Haptic belts and other wearable devices that can guide you may not exactly be a new idea -- we've even seen some DIY attempts -- but the US Army testing them? Well, that's something worth noting. As New Scientist reports, the Army Research Office in North Carolina is now working on just such a device (likely more advanced than the one pictured here), and hopes that the belts could eventually be used to remotely guide soldiers on the battlefield. That's done with a combination of GPS, an accelerometer and a compass -- and, of course, the haptic part of the equation, which vibrates or pulses to point the soldier in the right direction, or indicate when they're nearing their target. The idea there being to reduce the need for any handheld devices (at least until thought helmets become a reality), which can both take the soldiers' eyes off the battlefield and potentially reveal their position at night. There's still no indication as to when the belts might actually see use in the field, but early tests show that they're at least as accurate as a handheld GPS, and the soldiers say they actually prefer it.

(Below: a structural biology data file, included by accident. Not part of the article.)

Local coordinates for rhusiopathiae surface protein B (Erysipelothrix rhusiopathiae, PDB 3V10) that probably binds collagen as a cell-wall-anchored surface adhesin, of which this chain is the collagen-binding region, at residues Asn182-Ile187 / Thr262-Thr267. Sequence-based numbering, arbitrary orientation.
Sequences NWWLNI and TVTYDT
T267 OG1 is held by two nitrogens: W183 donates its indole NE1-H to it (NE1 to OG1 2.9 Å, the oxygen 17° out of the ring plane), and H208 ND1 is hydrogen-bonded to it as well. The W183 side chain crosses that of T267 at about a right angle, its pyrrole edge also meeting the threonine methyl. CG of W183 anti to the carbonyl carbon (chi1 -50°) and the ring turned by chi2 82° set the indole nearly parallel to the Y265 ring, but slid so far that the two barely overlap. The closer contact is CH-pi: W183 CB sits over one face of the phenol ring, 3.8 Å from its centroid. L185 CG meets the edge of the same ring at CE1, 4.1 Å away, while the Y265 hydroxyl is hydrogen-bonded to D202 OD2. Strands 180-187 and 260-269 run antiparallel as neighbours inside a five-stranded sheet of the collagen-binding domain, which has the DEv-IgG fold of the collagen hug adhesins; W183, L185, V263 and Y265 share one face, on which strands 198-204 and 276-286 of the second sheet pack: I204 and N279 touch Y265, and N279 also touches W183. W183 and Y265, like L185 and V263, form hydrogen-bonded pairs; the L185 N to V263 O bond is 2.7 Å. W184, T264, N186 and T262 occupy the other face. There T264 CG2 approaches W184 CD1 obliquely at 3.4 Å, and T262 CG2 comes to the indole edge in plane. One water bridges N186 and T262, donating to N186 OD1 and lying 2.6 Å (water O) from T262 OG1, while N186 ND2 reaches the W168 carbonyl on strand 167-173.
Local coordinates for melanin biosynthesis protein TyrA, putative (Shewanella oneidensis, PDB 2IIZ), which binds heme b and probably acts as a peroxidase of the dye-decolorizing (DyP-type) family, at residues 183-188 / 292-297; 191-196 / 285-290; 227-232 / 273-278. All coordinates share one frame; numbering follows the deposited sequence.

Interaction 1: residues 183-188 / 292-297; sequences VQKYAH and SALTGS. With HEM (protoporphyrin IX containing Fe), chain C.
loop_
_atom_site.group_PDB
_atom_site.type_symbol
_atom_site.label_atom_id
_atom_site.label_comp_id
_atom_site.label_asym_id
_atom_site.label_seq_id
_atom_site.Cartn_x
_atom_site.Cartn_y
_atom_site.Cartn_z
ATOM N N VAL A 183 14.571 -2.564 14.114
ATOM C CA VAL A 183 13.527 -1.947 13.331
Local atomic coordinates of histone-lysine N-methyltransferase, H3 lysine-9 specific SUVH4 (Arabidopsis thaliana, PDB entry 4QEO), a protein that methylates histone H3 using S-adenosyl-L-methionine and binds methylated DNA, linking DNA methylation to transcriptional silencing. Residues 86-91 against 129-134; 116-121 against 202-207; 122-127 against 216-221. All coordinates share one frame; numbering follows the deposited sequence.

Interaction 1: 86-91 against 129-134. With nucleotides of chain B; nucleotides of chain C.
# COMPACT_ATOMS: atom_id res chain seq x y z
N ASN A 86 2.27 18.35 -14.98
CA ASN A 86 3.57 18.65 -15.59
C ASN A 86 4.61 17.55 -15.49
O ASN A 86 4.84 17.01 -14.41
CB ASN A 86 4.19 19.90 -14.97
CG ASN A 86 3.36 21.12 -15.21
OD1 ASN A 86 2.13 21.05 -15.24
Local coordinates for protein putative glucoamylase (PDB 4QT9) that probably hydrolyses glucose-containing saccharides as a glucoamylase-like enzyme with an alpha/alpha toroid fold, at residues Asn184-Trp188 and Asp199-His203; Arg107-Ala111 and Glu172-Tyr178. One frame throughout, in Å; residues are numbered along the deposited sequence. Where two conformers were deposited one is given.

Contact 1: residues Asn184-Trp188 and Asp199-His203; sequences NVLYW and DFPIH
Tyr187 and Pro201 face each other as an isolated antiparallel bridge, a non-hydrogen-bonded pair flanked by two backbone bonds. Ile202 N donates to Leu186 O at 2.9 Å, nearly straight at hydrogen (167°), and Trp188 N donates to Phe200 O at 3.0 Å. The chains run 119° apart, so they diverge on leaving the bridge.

[Image credit: Sreekar Krishna]
US Army testing haptic belt that nudges soldiers in the right direction
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